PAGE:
Dr. Donne, the poet, and Dr. Thomas White (founder of Sion College), were vicars of this church. A monument with medallion bust of White has been lately erected.
Eminent Persons buried in.—Simon Fish, author of the Supplication of Beggers (d. A.d. 1531). Davies, of Hereford, the poet and writing-master (d. 1617). Thomas Campion, Doctor of Physic, also a poet (d. 1619). Dr. White (d. March 1, 1623/1624). Simon Wadlow, landlord of the Devil Tavern, Ben Jonson's "King of Skinkers" (buried March 30, 1627). George, first Lord Baltimore, Secretary of State, and one of the early colonisers of North America (d. April 15, 1632). John Graunt, one of the founders of Political Economy (d. 1674). Pinchbeck, who gave his name to a metallic compound (d. 1783). Thomas Mudge, the celebrated chronometer maker (d. 1794).---London, Past and Present. H.B. Wheatley, 1891.
Shove Ha'penny - History and Useful Informationhttp://www.tradgames.org.uk/games/Shove-HaPenny.h…
The table had parallel lines or divisions, marked with figures, according to the value of which the player counted his game, and it is something in this way that the game of shove-groat or shove-halfpenny is still played. The width of the lines apart should be about a quarter of an inch greater than the pieces of money used. There is a balk or line, over which a shot must pass to be valid—otherwise it is a failure. The marks on the side are made with chalk. The players begin by one of them placing a halfpenny at the edge of the table, projecting about one third over its edge—then carrying his hand perpendicularly, thumb uppermost, he strikes it like a billiard ball on to the lines. If it be between any two of them it counts, and one of the marks at that space on the player's side is rubbed out. A lined shot may become good if struck into an opening by either party. If a line is crossed by the coin in the slightest degree it is of no value. When either of them has erased all the marks from any of the openings, should he lodge a shot there his opponent takes the benefit by erasing one of his own marks from that opening, should he have such still remaining. The players thus proceed alternately, five shots at a time. The game affords scope for considerable skill, as will be found by any one who will try it. The table must be steady and heavy, such as the old dormant tables of a hall, on which indeed it was invariably played, and of which specimens are not uncommon with the diagram inlaid in marquetrie. De Foe, in his Journey through England, 1724, mentions a marble shovel-board.---The Second Part Of Henry The Fourth. King Henry The Fifth, Volume 10. 1861.
Stratford Le Bow, (the Stratford atte Bowe of our old writers of the 14th and 15th centuries), now commonly called Bow, formerly a hamlet of Stepney, but made into a separate parish in 1720, lies a mile east of Mile End. The name Stratford or Straet-ford is derived from a ford through the Lea at the place where it was crossed by the old Roman Road to Colchester. About the beginning of the 12th century Queen Matilda built a bridge over the Lea near the "Old Ford," and from the shape of this bridge the name of the village took the addition of "atte Bow."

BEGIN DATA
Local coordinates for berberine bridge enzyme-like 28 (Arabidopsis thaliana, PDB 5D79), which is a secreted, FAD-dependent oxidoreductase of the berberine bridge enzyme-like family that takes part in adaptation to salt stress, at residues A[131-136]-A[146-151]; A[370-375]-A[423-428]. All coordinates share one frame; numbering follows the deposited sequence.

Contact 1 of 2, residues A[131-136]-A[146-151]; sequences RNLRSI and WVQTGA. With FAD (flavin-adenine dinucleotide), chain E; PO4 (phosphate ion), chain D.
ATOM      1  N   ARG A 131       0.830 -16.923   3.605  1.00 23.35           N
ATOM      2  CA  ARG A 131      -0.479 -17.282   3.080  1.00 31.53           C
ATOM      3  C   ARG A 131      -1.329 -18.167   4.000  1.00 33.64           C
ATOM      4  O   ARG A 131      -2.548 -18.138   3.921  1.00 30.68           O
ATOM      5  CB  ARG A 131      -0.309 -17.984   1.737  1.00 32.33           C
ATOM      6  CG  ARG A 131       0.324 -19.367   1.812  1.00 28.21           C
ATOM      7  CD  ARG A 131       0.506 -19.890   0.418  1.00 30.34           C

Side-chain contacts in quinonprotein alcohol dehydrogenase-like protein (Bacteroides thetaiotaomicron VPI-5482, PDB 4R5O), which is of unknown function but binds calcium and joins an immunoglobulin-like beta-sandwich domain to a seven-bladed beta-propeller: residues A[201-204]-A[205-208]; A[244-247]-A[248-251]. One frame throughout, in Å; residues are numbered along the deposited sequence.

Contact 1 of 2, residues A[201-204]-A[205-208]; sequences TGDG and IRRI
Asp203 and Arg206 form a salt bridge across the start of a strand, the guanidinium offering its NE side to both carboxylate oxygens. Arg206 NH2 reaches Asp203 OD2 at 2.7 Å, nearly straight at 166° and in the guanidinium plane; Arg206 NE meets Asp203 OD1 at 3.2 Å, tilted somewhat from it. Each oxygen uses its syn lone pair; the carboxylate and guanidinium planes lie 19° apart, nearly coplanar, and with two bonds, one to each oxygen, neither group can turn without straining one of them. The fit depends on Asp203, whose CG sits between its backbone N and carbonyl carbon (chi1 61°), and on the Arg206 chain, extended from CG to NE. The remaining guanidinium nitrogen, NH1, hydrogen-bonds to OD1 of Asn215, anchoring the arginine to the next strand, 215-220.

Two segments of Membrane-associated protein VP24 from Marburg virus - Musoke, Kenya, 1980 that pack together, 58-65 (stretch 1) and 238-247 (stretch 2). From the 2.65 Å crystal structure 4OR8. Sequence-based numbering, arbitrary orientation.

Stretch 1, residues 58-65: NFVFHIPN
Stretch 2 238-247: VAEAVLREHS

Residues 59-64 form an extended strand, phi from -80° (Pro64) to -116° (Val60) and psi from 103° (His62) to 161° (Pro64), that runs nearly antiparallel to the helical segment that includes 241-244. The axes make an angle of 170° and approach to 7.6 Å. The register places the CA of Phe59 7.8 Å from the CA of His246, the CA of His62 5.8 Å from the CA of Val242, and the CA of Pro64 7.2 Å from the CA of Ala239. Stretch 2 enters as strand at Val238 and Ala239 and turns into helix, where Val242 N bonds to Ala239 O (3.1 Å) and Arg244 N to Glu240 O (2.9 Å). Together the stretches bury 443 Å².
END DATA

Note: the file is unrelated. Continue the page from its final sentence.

The old bridge, consisting of three narrow arches, had been so often repaired as to leave little of the original structure when taken down in 1835.
The French of Chaucer's "Prioress" was spoken in the Stratford manner:—
And Frensch sche spak ful faire and fetysly,After the scole of Stratford atte Bowe,For Frensch of Parys was to hire unknowe.Prologue to Canterbury Tales, I. 124.
---London, Past and Present. H.B. Wheatley, 1891.
“ Mr. Duke, who is to be Secretary to the Fishery, and is now Secretary to the Committee for Trade” " March 14, 1664. The King to the Duke of York, Governor, and the Assistants of the Royal Fishing Company. Recommends George Duke, late Secretary of the Committee for Trade, to be entertained by them in the same post, for which he is particularly fitted" ("Calendar of State Papers," 1663-64, p. 515).---Wheatley, 1904.
About Thursday 21 July 1664
Among the State Papers is a receipt by Thomas Harper, of Gottenburg deals, &c., from Sir William Warren, dated "Deptford, July 27, 1664" ("Calendar," 1663-64, p. 653). Complaints, promoted by Sir William Batten, were subsequently made respecting this contract with Sir William Warren; and Pepys alludes to them in his "Defence" (dated November 27th, 1669), which is contained in one of the Pepysian manuscripts (No. 2554).---Wheatley, 1904.
About Versions of the diary
L&M is still under copyright, of course, and they, and the publishers, would appreciate receiving your coins in return for access. The link above does not give the complete version but omits pages. However, most of the L&M (copyrighted) notes will eventually appear in our version.
About Monday 23 May 1664
To FORE-CAST, to consider or contrive before hand.---An universal etymological English dictionary. N. Bailey, 1724.